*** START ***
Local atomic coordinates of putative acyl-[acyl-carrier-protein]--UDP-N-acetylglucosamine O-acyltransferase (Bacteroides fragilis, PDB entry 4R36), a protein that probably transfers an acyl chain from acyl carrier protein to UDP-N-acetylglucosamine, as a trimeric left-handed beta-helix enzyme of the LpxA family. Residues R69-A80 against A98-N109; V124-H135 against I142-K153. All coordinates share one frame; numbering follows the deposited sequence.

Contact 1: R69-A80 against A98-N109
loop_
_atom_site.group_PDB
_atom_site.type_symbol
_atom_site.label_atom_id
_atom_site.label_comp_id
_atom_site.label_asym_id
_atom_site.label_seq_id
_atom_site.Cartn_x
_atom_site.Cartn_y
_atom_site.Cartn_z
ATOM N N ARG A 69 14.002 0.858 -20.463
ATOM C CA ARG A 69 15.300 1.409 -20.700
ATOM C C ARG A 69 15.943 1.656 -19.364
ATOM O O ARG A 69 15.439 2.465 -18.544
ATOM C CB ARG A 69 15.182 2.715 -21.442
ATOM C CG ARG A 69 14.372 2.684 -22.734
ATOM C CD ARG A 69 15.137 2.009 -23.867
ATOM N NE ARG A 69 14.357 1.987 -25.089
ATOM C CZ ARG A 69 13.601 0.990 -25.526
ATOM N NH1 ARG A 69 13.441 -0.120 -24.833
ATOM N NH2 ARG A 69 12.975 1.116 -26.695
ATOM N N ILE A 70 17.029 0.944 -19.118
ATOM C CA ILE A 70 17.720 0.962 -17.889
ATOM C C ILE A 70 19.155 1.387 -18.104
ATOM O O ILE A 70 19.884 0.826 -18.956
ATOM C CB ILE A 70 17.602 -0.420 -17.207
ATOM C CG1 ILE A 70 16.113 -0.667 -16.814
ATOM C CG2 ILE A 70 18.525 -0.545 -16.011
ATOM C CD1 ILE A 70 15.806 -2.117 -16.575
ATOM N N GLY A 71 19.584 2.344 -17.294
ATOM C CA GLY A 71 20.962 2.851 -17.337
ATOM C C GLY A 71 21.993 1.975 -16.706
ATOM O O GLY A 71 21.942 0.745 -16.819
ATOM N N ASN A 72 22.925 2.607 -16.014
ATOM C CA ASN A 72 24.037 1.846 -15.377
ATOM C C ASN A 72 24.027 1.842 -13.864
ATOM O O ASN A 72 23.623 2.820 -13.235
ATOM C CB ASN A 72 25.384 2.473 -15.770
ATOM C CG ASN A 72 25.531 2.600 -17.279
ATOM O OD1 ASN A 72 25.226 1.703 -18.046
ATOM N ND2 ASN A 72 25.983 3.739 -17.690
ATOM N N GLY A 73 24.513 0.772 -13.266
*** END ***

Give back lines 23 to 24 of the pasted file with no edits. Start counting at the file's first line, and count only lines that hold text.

ATOM N NH2 ARG A 69 12.975 1.116 -26.695
ATOM N N ILE A 70 17.029 0.944 -19.118